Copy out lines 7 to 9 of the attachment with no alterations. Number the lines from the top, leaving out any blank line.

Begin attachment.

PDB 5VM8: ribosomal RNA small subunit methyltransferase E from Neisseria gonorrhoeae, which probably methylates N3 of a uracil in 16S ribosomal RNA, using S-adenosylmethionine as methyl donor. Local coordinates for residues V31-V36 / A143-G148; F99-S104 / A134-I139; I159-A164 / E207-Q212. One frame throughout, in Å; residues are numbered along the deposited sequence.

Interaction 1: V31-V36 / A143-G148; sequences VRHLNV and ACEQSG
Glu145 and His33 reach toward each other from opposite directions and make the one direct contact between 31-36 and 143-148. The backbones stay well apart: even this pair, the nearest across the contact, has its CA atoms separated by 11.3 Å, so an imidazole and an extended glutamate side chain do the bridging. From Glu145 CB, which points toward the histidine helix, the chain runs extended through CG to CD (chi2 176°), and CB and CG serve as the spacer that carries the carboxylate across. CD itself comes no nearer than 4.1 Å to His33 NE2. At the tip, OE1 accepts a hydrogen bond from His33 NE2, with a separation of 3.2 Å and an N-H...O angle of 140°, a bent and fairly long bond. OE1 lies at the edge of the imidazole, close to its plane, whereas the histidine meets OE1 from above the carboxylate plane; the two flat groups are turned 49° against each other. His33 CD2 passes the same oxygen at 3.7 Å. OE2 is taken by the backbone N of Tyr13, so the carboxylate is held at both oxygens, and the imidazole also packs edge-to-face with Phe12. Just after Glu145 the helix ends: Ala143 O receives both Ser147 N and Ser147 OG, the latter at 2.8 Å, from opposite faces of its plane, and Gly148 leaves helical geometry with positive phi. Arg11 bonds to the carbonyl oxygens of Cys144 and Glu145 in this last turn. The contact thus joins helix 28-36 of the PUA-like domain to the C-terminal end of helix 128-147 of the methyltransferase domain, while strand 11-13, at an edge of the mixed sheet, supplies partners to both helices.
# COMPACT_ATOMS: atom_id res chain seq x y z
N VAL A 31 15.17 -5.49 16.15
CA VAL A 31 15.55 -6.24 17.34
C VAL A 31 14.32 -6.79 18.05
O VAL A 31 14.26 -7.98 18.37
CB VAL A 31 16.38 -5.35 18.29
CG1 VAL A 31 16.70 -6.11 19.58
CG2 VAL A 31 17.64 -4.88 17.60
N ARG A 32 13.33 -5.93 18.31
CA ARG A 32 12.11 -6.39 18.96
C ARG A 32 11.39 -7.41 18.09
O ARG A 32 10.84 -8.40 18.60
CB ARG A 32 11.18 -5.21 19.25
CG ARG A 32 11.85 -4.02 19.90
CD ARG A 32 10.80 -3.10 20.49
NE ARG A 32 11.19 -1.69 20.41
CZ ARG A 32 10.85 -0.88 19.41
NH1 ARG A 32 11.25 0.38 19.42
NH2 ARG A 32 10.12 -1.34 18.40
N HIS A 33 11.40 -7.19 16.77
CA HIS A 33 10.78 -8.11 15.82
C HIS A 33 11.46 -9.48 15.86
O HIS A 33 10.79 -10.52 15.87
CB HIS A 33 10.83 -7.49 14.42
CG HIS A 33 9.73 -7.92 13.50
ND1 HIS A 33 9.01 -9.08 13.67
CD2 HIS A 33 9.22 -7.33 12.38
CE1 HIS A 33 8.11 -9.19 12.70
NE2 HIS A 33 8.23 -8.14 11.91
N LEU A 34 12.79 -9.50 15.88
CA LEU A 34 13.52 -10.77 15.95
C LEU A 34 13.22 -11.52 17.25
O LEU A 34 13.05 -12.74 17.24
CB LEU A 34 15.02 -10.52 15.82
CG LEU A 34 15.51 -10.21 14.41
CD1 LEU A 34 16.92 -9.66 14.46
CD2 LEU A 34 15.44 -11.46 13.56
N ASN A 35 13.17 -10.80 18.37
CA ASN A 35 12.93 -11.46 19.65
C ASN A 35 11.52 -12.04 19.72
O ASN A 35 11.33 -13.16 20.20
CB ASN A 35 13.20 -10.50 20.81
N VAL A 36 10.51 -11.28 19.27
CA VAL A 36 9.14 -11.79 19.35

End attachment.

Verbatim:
C VAL A 31 14.32 -6.79 18.05
O VAL A 31 14.26 -7.98 18.37
CB VAL A 31 16.38 -5.35 18.29